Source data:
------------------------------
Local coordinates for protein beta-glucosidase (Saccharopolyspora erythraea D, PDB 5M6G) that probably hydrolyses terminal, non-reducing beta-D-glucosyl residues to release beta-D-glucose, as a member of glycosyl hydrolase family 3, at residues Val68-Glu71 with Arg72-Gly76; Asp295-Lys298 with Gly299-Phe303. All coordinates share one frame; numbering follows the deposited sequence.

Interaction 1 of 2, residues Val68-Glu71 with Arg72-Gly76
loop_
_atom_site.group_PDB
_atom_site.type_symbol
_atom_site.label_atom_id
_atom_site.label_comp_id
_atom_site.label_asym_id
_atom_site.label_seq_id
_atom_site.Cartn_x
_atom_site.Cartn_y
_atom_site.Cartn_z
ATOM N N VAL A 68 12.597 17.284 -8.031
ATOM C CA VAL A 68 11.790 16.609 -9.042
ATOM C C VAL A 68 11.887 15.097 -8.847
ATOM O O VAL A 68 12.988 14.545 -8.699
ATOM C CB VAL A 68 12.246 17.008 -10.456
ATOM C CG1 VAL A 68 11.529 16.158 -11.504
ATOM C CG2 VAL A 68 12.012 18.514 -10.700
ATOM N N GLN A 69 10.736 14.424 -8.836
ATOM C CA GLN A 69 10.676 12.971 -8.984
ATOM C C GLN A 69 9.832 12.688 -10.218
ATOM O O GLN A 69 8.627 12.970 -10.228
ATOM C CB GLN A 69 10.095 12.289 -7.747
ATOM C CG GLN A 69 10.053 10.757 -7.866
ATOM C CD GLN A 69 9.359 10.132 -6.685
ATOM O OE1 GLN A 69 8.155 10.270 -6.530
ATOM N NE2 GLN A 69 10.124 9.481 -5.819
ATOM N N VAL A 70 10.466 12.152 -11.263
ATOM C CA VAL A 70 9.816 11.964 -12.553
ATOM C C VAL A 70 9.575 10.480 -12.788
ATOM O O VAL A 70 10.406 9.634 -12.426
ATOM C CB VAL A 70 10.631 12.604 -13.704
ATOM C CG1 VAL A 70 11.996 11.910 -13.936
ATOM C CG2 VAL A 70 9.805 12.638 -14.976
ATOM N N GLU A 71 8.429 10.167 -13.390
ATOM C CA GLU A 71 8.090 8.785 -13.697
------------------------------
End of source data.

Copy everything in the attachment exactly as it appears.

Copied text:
Local coordinates for protein beta-glucosidase (Saccharopolyspora erythraea D, PDB 5M6G) that probably hydrolyses terminal, non-reducing beta-D-glucosyl residues to release beta-D-glucose, as a member of glycosyl hydrolase family 3, at residues Val68-Glu71 with Arg72-Gly76; Asp295-Lys298 with Gly299-Phe303. All coordinates share one frame; numbering follows the deposited sequence.

Interaction 1 of 2, residues Val68-Glu71 with Arg72-Gly76
loop_
_atom_site.group_PDB
_atom_site.type_symbol
_atom_site.label_atom_id
_atom_site.label_comp_id
_atom_site.label_asym_id
_atom_site.label_seq_id
_atom_site.Cartn_x
_atom_site.Cartn_y
_atom_site.Cartn_z
ATOM N N VAL A 68 12.597 17.284 -8.031
ATOM C CA VAL A 68 11.790 16.609 -9.042
ATOM C C VAL A 68 11.887 15.097 -8.847
ATOM O O VAL A 68 12.988 14.545 -8.699
ATOM C CB VAL A 68 12.246 17.008 -10.456
ATOM C CG1 VAL A 68 11.529 16.158 -11.504
ATOM C CG2 VAL A 68 12.012 18.514 -10.700
ATOM N N GLN A 69 10.736 14.424 -8.836
ATOM C CA GLN A 69 10.676 12.971 -8.984
ATOM C C GLN A 69 9.832 12.688 -10.218
ATOM O O GLN A 69 8.627 12.970 -10.228
ATOM C CB GLN A 69 10.095 12.289 -7.747
ATOM C CG GLN A 69 10.053 10.757 -7.866
ATOM C CD GLN A 69 9.359 10.132 -6.685
ATOM O OE1 GLN A 69 8.155 10.270 -6.530
ATOM N NE2 GLN A 69 10.124 9.481 -5.819
ATOM N N VAL A 70 10.466 12.152 -11.263
ATOM C CA VAL A 70 9.816 11.964 -12.553
ATOM C C VAL A 70 9.575 10.480 -12.788
ATOM O O VAL A 70 10.406 9.634 -12.426
ATOM C CB VAL A 70 10.631 12.604 -13.704
ATOM C CG1 VAL A 70 11.996 11.910 -13.936
ATOM C CG2 VAL A 70 9.805 12.638 -14.976
ATOM N N GLU A 71 8.429 10.167 -13.390
ATOM C CA GLU A 71 8.090 8.785 -13.697